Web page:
COLUMBUS, Ohio — Citing privacy concerns, the Ohio Bureau of Motor Vehicles has decided to back off plans to comply with federal driver's license rules.
The Columbus Dispatch reported Friday that the state scuttled plans to comply with the Real ID plan approved by the federal Department of Homeland Security. The decision was made about five months ago but never announced publicly.
State officials balked at the "one driver-one license" rule that calls for the use of face-recognition software to determine if an applicant previously was issued a license under another name. The state also opposes a requirement to store and share copies of personal documents, such as birth certificates, said Ohio Department of Public Safety spokesman Joe Andrews. He said officials believe Ohio IDs already are sufficiently secure.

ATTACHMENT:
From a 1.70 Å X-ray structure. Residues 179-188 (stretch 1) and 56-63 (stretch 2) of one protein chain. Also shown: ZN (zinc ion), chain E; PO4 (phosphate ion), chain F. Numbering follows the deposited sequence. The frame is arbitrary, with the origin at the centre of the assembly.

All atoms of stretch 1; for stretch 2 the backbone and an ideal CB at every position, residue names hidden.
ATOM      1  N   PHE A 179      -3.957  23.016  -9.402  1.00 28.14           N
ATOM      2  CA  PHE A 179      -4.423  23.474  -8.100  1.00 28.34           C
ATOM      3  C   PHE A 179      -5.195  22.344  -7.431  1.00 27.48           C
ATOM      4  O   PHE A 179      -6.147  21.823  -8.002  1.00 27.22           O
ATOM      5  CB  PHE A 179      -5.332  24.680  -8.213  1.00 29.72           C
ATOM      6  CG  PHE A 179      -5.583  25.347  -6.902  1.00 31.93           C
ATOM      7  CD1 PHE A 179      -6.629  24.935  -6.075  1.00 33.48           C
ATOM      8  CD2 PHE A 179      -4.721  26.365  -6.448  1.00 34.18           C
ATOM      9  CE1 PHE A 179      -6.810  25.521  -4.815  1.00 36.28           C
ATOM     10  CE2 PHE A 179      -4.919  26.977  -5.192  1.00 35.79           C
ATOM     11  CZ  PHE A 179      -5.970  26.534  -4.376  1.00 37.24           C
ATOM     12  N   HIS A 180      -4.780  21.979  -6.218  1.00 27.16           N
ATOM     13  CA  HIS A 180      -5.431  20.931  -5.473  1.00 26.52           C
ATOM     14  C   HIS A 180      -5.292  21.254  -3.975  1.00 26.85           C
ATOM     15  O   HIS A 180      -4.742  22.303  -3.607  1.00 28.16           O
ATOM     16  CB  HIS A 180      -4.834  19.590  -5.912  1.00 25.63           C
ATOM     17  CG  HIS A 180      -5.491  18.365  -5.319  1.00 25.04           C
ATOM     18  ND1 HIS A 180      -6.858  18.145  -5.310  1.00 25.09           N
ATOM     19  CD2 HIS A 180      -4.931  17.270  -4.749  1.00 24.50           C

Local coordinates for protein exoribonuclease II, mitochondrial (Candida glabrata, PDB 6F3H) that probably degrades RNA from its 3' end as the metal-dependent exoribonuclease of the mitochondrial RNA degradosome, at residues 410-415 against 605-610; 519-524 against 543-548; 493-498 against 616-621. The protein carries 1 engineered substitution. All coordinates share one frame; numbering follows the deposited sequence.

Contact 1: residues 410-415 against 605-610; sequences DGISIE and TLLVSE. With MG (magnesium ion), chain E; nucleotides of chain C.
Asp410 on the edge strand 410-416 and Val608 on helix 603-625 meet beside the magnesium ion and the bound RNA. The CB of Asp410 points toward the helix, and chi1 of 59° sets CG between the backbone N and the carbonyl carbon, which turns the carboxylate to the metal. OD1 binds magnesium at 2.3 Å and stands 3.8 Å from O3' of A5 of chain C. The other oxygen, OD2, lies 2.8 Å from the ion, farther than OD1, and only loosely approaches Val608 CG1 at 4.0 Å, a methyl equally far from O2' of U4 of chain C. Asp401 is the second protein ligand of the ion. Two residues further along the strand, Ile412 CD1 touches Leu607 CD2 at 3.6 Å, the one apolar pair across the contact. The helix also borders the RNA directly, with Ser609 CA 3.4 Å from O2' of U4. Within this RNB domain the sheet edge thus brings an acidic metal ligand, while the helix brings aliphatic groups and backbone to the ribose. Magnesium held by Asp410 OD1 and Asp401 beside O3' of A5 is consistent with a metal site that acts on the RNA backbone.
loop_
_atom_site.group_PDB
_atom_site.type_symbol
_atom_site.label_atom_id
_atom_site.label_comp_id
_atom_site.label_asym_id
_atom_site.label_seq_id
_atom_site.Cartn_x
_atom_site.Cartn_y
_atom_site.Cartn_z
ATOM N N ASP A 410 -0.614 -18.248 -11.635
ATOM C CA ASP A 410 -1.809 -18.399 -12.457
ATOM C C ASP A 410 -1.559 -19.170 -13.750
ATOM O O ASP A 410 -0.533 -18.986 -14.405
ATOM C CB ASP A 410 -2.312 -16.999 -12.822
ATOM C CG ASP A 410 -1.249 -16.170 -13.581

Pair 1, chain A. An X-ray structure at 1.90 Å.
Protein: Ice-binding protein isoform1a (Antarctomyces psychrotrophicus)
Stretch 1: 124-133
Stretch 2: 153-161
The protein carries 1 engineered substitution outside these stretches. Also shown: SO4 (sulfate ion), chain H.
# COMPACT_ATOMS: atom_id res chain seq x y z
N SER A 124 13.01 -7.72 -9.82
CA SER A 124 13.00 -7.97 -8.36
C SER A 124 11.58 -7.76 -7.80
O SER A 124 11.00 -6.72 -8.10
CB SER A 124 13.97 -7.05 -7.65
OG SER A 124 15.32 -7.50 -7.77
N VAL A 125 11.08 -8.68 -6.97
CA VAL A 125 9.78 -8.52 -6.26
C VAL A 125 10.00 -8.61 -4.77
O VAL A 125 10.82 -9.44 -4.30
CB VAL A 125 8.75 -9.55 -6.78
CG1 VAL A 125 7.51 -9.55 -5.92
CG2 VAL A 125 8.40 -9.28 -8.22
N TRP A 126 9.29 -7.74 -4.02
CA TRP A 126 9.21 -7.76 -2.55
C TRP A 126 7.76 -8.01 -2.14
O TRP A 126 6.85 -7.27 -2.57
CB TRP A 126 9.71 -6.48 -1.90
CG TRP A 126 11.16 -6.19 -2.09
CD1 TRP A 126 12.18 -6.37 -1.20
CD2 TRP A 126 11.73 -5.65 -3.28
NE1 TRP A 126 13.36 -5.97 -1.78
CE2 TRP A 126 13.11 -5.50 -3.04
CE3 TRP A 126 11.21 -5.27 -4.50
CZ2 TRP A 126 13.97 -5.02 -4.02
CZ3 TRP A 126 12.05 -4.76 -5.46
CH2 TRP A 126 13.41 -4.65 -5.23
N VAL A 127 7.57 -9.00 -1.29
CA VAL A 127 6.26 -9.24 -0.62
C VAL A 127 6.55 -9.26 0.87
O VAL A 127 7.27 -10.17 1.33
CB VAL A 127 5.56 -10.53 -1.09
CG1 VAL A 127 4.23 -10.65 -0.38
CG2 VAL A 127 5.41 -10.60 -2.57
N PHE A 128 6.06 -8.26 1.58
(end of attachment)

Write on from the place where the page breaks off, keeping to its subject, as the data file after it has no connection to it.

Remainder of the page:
Ohio is among a growing number of states that are refusing to comply with federal standards intended to toughen access to driver's licenses. It could result in Ohio licenses not being accepted to board airplanes and enter federal buildings.
States generally are complying with the one-license rule. But Ohio officials said privacy concerns were raised about that plan.
"The objection is that it's not acceptable in many circles in Ohio to do facial recognition on everyone who comes in to get a license," Andrews told the newspaper.
A Department of Homeland Security spokeswoman declined to answer specific questions about Ohio's decision, saying the agency's goal is to implement the law "in a measured, fair, and responsible way."
The American Civil Liberties Union welcomed the state's decision.